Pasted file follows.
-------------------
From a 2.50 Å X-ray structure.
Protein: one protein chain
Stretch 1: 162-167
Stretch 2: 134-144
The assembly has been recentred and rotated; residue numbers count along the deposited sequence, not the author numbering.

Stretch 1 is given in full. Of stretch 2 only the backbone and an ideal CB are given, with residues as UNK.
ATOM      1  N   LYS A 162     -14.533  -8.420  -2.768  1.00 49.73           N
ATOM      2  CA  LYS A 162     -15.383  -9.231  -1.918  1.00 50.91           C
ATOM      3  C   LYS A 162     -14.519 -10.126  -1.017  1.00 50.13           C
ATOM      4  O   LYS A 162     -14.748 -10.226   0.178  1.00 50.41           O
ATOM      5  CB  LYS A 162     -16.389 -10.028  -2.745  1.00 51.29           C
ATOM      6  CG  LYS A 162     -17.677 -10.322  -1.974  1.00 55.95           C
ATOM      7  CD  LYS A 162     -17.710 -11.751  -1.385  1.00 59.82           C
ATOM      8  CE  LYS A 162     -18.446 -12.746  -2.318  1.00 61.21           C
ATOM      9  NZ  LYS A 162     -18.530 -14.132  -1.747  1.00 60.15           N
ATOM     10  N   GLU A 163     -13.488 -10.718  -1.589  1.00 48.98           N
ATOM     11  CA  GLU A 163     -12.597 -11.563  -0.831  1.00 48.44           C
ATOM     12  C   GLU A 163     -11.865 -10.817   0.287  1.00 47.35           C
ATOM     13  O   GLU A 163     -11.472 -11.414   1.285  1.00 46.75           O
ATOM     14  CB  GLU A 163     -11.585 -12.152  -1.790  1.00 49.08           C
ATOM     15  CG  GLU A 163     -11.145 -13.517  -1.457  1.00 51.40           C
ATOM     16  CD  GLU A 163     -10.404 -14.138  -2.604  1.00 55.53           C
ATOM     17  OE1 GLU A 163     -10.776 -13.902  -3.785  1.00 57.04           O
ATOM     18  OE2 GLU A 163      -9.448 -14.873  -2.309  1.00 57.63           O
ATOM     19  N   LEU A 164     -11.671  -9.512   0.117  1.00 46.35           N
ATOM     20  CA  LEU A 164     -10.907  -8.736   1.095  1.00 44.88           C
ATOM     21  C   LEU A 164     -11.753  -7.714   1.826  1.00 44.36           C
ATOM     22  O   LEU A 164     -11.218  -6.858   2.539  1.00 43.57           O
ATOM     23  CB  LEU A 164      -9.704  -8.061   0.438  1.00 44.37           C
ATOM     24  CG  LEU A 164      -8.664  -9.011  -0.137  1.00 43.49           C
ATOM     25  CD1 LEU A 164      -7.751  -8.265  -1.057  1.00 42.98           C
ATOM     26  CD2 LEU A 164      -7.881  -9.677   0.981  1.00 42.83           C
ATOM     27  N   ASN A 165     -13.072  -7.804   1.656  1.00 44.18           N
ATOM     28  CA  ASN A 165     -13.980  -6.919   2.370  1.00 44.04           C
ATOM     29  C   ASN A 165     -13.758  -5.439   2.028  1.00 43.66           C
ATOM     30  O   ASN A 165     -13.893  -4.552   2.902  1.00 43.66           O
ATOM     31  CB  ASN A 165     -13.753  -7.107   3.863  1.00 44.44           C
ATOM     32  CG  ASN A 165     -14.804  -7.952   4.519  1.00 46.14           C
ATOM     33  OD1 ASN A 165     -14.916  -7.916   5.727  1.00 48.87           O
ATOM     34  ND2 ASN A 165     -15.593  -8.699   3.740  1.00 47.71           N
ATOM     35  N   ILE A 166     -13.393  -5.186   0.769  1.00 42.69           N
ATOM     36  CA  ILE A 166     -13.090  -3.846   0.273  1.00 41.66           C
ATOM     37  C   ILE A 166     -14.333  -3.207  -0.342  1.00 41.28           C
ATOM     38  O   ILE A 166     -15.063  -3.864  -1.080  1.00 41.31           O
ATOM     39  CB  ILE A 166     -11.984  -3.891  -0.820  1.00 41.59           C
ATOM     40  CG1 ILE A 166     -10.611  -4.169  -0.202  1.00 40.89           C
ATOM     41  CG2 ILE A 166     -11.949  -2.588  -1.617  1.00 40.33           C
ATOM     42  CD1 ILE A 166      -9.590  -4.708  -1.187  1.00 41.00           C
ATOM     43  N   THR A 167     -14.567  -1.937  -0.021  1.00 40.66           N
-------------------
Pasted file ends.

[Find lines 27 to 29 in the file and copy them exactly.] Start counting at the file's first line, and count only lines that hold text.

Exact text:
ATOM     21  C   LEU A 164     -11.753  -7.714   1.826  1.00 44.36           C
ATOM     22  O   LEU A 164     -11.218  -6.858   2.539  1.00 43.57           O
ATOM     23  CB  LEU A 164      -9.704  -8.061   0.438  1.00 44.37           C